Arab OPEC countries meet as COP28 discusses phasing out oil
The top Arab energy ministers of OPEC arrived in Doha to participate in the 12th Arab Energy Conference, as countries face off at the COP28 UN climate summit over a potential agreement to phase out fossil fuels gradually
Monday, 11 December 2023
The top Arab energy ministers of OPEC arrived in Doha to participate in the 12th Arab Energy Conference, as countries face off at the COP28 UN climate summit over a potential agreement to phase out fossil fuels gradually.
The OPEC Secretary-General, Haitham al-Ghais, in a letter dated December 6 and seen by Reuters, urged OPEC members to reject any COP28 agreement targeting fossil fuels rather than emissions.
OPEC countries possess around 80% of the world's proven oil reserves, mostly concentrated among Middle East members.
For most of these countries, oil revenues are a primary source of income, making any message from COP28 aimed at cutting demand for oil and gas a matter of survival.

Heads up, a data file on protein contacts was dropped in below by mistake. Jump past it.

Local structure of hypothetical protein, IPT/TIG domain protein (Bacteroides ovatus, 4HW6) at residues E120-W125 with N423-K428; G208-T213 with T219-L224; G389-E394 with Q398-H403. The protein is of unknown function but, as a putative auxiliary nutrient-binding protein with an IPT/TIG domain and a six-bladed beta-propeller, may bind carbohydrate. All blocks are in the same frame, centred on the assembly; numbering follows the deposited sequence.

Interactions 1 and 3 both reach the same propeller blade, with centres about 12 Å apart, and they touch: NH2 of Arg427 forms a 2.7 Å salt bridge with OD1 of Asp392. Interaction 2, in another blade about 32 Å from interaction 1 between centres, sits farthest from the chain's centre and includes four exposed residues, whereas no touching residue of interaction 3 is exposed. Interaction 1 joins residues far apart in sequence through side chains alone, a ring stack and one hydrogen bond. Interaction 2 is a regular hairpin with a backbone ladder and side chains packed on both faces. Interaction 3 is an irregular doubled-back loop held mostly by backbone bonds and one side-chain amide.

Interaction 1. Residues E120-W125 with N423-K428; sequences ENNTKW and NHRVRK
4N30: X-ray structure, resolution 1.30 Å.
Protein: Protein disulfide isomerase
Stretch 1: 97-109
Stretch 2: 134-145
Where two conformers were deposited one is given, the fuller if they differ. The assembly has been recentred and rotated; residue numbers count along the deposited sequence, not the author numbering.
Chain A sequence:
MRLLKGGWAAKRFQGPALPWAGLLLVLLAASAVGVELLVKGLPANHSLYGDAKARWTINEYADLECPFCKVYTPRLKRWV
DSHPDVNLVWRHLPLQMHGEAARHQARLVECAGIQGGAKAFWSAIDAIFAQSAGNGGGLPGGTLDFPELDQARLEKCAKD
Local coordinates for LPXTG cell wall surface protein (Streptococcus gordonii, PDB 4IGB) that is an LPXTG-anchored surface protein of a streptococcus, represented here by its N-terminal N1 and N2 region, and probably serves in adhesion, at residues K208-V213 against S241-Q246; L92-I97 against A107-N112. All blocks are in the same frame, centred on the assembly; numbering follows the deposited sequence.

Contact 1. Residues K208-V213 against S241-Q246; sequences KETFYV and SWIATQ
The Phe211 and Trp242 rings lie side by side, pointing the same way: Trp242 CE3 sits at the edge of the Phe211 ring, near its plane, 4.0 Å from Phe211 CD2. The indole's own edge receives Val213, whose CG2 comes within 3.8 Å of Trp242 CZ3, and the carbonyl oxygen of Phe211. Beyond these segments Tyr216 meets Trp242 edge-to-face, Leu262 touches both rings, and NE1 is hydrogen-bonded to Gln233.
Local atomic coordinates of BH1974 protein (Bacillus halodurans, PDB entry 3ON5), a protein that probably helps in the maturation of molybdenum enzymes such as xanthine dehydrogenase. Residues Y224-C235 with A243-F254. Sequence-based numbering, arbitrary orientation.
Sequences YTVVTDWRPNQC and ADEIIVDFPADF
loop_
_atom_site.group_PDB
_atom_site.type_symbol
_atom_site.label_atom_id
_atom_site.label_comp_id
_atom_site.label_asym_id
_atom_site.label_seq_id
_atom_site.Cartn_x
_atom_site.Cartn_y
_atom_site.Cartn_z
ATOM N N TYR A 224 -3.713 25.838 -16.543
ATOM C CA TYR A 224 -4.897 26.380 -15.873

Ministers from Iraq, Kuwait, Algeria, Libya, and Oman attended the energy meeting, as well as Saudi Arabia's Energy Minister, Prince Abdulaziz bin Salman, who had been in Dubai to attend the UN climate summit.
The Energy Minister of the United Arab Emirates, Suhail Mohamed al-Mazrouei, was absent.
The United Arab Emirates, the second Arab country to host the climate summit after Egypt in 2022 and an OPEC member, has joined other Gulf energy producers in calling for a more realistic energy transition, where fossil fuels maintain a role in ensuring energy supply as industries decarbonize.
Sultan al-Jaber, the head of the UAE state oil giant ADNOC, is the president of COP28 and has maintained that a gradual reduction of fossil fuels is inevitable and essential, but as part of a transition that considers the circumstances of each country and region.
Saudi Arabia, the de facto leader of OPEC, and its main ally, Russia, are among the countries insisting that the COP28 conference in Dubai focuses on emissions rather than the fossil fuels causing them, according to observers of the negotiations.
Qatar, which left OPEC in 2018 but whose position aligns closely with other oil and gas-producing nations, said it had invested tens of billions of dollars in its LNG industry, despite doubts about the viability of such investments.
"Our decision at that time was based on a realistic understanding of market fundamentals and efforts to reduce global carbon emissions," said Saad al-Kaabi, the head of Qatar's state energy company, at the conference.